Back in March 2012, I wrote a then-controversial article¬†— an obituary, really — on the ‚??commodities supercycle.‚?Ě
My call that commodity prices had peaked, marking an end to the commodities boom, was greeted by widespread skepticism.
As it turned out, my timing was pretty much spot on.
A glance at the chart of the Jim Rogers-inspired¬†ELEMENTS Rogers Intl Commodity Agriculture TR ETN (RJA)¬†below confirms this.
Of course, no investor is more identified with the “commodities supercycle” theory than Jim Rogers.
Unhappy with the make-up of the commodities indices of Dow Jones, Reuters and Goldman Sachs, Rogers set up his own index to match in 1998 — the Rogers International Commodities Index (ROCI). Rogers‚?? index consists of a diversified portfolio of 36 commodities, including soft commodities such as wheat and corn, hard metals like nickel and copper, animals like live cattle and lean hogs and a dash of canola and azuki beans. It‚??s the broadest measure of commodities out there.
The Birth of the Current Commodities Supercycle
According to Rogers, the 20th century saw three secular bull markets in commodities (1906-1923, 1933-1955, 1968-1982), each lasting a little over 17 years. Rogers believes that the latest secular bull market in commodities launched in 1998 after years of low prices had depleted commodities’ inventories across the board.
That‚??s when demand for commodities world-wide began to explode. Americans needed oil to feed gas-guzzling SUVs. New McMansions gobbled up huge supplies of lumber, steel, aluminum, platinum, palladium and lead. Europeans began to mimic American lifestyles. In Asia, both Japan and Korea became one of the world‚??s leading importers of commodities. And, within a few years, China would become the #1 consumer of copper, steel and iron ore in the world — consuming more of both than the United States and Japan combined.
The supply side began to pressure commodities’ prices, as well. No major oil field had been discovered in the world for the last 35 years. Virtually no new mine shafts had been opened in the prior 20 years. And new sugar plantations were as rare as black swans.
The Collapse of Commodities: A Reprise
This round of global commodity demand peaked in 2012. And it has been downhill ever since.
This was due to a single factor: collapsing demand from China.
Fueled by a combination of an unprecedented investment boom in both housing and infrastructure, China‚??s demand for commodities surged over the first decade of the 20th¬†century.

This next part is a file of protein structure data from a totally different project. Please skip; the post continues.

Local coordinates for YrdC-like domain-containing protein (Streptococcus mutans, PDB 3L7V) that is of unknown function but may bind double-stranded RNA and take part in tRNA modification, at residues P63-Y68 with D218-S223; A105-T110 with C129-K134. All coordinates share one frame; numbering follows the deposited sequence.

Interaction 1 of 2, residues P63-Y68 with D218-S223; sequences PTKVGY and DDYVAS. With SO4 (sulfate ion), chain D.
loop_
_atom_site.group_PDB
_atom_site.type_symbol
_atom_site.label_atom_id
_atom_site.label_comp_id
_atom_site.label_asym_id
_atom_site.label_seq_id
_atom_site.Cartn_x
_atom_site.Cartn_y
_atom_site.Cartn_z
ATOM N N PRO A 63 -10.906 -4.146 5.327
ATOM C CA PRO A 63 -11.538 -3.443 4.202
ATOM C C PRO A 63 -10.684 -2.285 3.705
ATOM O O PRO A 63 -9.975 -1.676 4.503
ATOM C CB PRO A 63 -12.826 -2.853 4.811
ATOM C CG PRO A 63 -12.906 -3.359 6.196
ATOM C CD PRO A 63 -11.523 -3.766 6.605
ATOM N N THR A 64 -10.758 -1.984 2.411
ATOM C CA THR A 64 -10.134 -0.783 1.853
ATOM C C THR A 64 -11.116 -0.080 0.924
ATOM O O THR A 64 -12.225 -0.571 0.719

The explosion for demand was staggering. Between 2000 to 2010, the dollar value of China‚??s imports surged by 42.5 times for iron ore, 248 times for thermal coal and 16.2 times for copper. During the same period, China‚??s production (in quantity terms) jumped by 441.8% for aluminum, 219.5% for cement and 396.0% for steel.
By building dozens of empty cities, scores of underutilized airports and thousands of bridges to nowhere, China‚??s level of domestic investment as a percentage of gross domestic product (GDP) hit close to 50% of its GDP — unprecedented in economic history.
Yet, those levels were no more sustainable than the same strategy was for the Soviet Union in the 1930s. In the vocabulary of developmental economists, this kind of “extensive” growth simply could not go on forever.
Well aware of this, China’s leaders shifted the government‚??s policy in order to rebalance the Chinese economy away from commodity-intensive infrastructure investment and exports in favor of more sustainable, albeit slower, growth based on domestic demand.
This rebalancing toward household consumption meant that China‚??s demand for commodities was inevitably set to plunge.
As a Credit Suisse report put it, “Getting a massage simply does not use as much steel as building an airport.”
Why Commodities May Have Bottomed
Three years later, companies such as BHP¬†Billiton (BHP), Freeport McMoran (FCX), Vale (VALE) or Rio Tinto (RIO) are still suffering from the effects of over-ambitious expansion in the commodity space.
With China shifting from investment-driven growth to consumption, commodity-based economies from Australia to Brazil to Canada have had the rug pulled out from under them. Both economic growth and currencies have collapsed.
Commodity Trading Advisors (CTAs) are shutting down funds due to a combination of a lack of interest and poor investment performance. And good luck trying to get a job as a commodities trader in New York or London.
Meanwhile, investors are regaling tech ‚??unicorns‚?Ě like Uber or the publicly traded Tesla (TSLA) with lavish praise and even more lavish valuations. Tech investors are starting to party like it’s 1999 — just about the time commodities last bottomed.
In contrast, the sentiment toward commodities is awful. Market sentiment, measured by various proprietary indicators, suggests that any time investor sentiment surrounding commodities has gotten this bad in the past, the sector bottomed within 12 months. And it‚??s when commodities bottom that they rebound strongly and have historically embarked upon multi-year, double- and triple-digit percentage rallies.
It also is the time when corporate raiders, such as Carl Icahn, start taking stakes in companies, as he did in Freeport McMoran (FCX) — buying valuable assets on the cheap before slicing and dicing them, then selling the parts for more than the whole.
Markets can consolidate for years after a collapse. That‚??s why I am wary of calling a definitive bottom on commodities.
Nevertheless, there are signs that the bottom is near, if not here already.
So now is the time to start placing your bets on a leg up in a new commodities supercycle.
In case you missed it, I encourage you to read the¬†Global Guru¬†column from last week about¬†the impact of the recent Canadian election on U.S. investments.¬†I also invite you to comment in the space provided below my¬†Eagle Daily Investor¬†commentary.